## Applications

Over the years, multiple researchers and companies have integrated network coding solutions into their applications. We can list some of the applications of network coding in different areas:

• VoIP: The performance of streaming services such as VoIP over wireless mesh networks can be improved with network coding by reducing the network delay and jitter.[citation needed]
• Video and audio streaming and conferencing: The performance of MPEG-4 traffic in terms of delay, packet loss, and jitter over wireless networks prone to packet erasures can be improved with RLNC. In the case of audio streaming over wireless mesh networks, the packet delivery ratio, latency, and jitter performance of the network can be significantly increased when using RLNC instead of packet forwarding-based protocols such as simplified multicast forwarding and partial dominant pruning. The performance improvements of network coding for video conferencing are not only theoretical. In 2016, the authors of  built a real-world testbed of 15 wireless Android devices to evaluate the feasibility of network-coding-based video conference systems. Their results showed large improvements in packet delivery ratio and overall user experience, especially over poor quality links compared to multicasting technologies based on packet forwarding.
• Software-defined wide area networks (SD-WAN): Large industrial IoT wireless networks can benefit from network coding. Researchers showed that network coding and its channel bundling capabilities improved the performance of SD-WANs with a large number of nodes with multiple cellular connections. Nowadays, companies such as Barracuda are employing RLNC-based solutions due to their advantages in low latency, small footprint on computing devices, and low overhead.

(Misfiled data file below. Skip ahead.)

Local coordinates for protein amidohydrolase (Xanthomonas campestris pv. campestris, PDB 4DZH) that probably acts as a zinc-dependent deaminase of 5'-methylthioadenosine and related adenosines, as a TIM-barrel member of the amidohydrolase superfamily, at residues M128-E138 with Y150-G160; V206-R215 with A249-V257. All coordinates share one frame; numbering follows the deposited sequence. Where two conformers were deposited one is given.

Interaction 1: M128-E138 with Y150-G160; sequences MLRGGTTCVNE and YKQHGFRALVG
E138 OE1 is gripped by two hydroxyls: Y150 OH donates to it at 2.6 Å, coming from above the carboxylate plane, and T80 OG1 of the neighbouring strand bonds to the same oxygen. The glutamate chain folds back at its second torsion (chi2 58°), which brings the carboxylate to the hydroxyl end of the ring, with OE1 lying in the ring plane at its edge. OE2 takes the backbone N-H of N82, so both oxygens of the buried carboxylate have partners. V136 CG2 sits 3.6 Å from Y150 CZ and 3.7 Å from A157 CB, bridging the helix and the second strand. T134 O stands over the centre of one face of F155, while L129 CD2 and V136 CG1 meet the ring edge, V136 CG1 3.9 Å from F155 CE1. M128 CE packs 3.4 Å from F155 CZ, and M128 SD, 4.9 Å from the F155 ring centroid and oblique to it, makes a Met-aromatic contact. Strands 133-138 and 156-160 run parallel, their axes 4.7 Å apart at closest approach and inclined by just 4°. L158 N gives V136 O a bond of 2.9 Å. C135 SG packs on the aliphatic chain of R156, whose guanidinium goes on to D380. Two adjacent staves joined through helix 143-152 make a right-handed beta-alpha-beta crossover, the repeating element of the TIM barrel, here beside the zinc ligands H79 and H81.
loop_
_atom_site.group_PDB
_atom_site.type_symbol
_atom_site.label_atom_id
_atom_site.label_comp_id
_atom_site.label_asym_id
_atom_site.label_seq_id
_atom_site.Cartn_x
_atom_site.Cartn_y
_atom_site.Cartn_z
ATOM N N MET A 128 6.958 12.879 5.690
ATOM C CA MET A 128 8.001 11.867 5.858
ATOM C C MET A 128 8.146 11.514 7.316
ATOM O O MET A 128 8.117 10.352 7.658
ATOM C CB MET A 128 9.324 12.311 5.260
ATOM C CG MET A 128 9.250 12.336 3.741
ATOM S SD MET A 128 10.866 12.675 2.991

• Channel bundling: Due to the statelessness characteristics of RLNC, it can be used to efficiently perform channel bundling, i.e., the transmission of information through multiple network interfaces. Since the coded packets are randomly generated, and the state of the code traverses the network together with the coded packets, a source can achieve bundling without much planning just by sending coded packets through all its network interfaces. The destination can decode the information once enough coded packets arrive, irrespectively of the network interface. A video demonstrating the channel bundling capabilities of RLNC is available at.
• 5G private networks: RLNC can be integrated into the 5G NR standard to improve the performance of video delivery over 5G systems. In 2018, a demo presented at the Consumer Electronics Show demonstrated a practical deployment of RLNC with NFV and SDN technologies to improve video quality against packet loss due to congestion at the core network.
• Remote collaboration.
• Augmented reality remote support and training.
• Remote vehicle driving applications.
• Connected cars networks. 
• Gaming applications such as low latency streaming and multiplayer connectivity.
• Healthcare applications.
• Industry 4.0.
• Satellite networks.
• Agricultural sensor fields.
• In-flight enterteinment networks.
• Major security and firmware updates for mobile product families.
• Smart city infrastructure.